Interview with Alexander Heard
Molly Dohrmann: This is Molly Dohrmann with the Peabody College Oral History Project concerning the merger with Vanderbilt in 1979. Today's date is August 11, 2005, and the interview today is with Chancellor Alexander Heard and Mrs. Jean Heard at their home in Nashville. As Chancellor of Vanderbilt in 1979, what for you were the deciding factors to propose a merger with Vanderbilt? I'm sorry, with Peabody?
Alexander Heard: Yes, I understand the question. It was an important issue, and important question and I was in favor of it.
Dohrmann: Who were the people at Vanderbilt in the faculty, administration, and Board who made the decision to propose a merger?
Heard: I don't know.
Dohrmann: Who were the key people in the merger and how are they remembered?
Heard: That's a very difficult question to answer. I don't know all of them. Levels of consultation that went on and I don't remember. I don't know, I shouldn't say remember. I just know what the issues were that some groups of people felt were very important and other groups of people felt were not so important, but that other issues were important. It was a very unusual sort of merger I think because the appearance of the event was that Vanderbilt was an important part of the negotiation and I guess there was some feeling that that would have an effect on what the negotiation was. I don't know. But in any event, it wasn't as though there were two equals coming together to decide and negotiate of equal values and standing because it wasn't quite that way. It was largely Vanderbilt came on as one party and Peabody was a different part, but with not nearly the same standing and same values to offer that Vanderbilt had.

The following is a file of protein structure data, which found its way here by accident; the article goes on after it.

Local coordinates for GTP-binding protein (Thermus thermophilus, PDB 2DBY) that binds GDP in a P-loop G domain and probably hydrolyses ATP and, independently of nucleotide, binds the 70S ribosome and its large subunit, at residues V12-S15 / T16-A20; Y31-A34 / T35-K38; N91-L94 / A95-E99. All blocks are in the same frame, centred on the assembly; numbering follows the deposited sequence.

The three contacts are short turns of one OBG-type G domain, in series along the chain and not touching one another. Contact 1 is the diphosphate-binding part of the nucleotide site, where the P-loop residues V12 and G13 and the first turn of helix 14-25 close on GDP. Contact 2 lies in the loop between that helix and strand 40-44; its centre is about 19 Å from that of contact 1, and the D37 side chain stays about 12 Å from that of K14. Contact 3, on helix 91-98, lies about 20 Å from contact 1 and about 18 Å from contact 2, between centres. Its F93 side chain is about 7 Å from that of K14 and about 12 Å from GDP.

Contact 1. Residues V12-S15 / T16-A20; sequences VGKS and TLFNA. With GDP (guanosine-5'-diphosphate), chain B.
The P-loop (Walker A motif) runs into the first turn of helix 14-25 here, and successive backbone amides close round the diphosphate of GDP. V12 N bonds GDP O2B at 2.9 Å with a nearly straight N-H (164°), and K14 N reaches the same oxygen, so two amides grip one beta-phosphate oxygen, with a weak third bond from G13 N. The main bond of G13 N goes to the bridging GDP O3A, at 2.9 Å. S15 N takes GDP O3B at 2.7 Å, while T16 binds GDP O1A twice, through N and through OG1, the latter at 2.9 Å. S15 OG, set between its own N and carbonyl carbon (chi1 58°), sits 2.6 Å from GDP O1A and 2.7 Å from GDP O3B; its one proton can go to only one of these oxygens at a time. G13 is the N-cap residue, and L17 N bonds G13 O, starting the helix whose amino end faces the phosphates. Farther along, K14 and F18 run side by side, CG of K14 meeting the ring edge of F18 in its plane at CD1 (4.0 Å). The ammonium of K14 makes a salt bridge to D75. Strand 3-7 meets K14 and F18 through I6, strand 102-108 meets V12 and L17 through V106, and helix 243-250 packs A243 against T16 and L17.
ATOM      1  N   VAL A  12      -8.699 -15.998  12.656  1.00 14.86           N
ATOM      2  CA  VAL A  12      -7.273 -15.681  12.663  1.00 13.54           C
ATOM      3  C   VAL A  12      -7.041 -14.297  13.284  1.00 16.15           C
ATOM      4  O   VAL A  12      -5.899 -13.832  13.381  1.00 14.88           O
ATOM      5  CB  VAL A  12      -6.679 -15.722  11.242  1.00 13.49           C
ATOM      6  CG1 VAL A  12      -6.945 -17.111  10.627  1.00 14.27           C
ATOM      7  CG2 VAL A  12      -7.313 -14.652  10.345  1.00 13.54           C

Dohrmann: What difficulties did you face and did Vanderbilt-Peabody face during and after the merger?
Heard: I guess the main element that had to be thought about was that if Vanderbilt was such a larger institution and had more standing for many and many of things that were going to be discussed that it wasn't as though it was like two equals negotiating between each other. It was a question of what Vanderbilt felt it could do that would be useful to encourage the merger. What it would want to do to avoid any difficulties that might result from it being too lenient or too cooperative. Do you understand what I mean?
Dohrmann: I think I do. And as Chancellor of the University at Vanderbilt, you were the one who actually took the offer to Peabody is that right?
Heard: I don't know. It may have been the way we did it. You understand that the decision on how that was made would depend on what I would assess or others would assess would be the reaction of people representing Peabody would be because I think there was a feeling. I don't want to be too sure of this, but I think there was a feeling that Peabody felt it was the lower of two partners, the weaker of two parties and the discussions that would occur. And how that would affect it, what the attitudes were I don't know. But suspect that, I know from talking with people from Peabody, whether this is of any value or accuracy or not, the feeling was that it there would be a feeling on the part of those representing Peabody in the discussions that maybe they were the lesser partners in negotiating. That they didn't have as much to offer or didn't have much to lose as Vanderbilt would have. Although the main thing would be, that would be it there.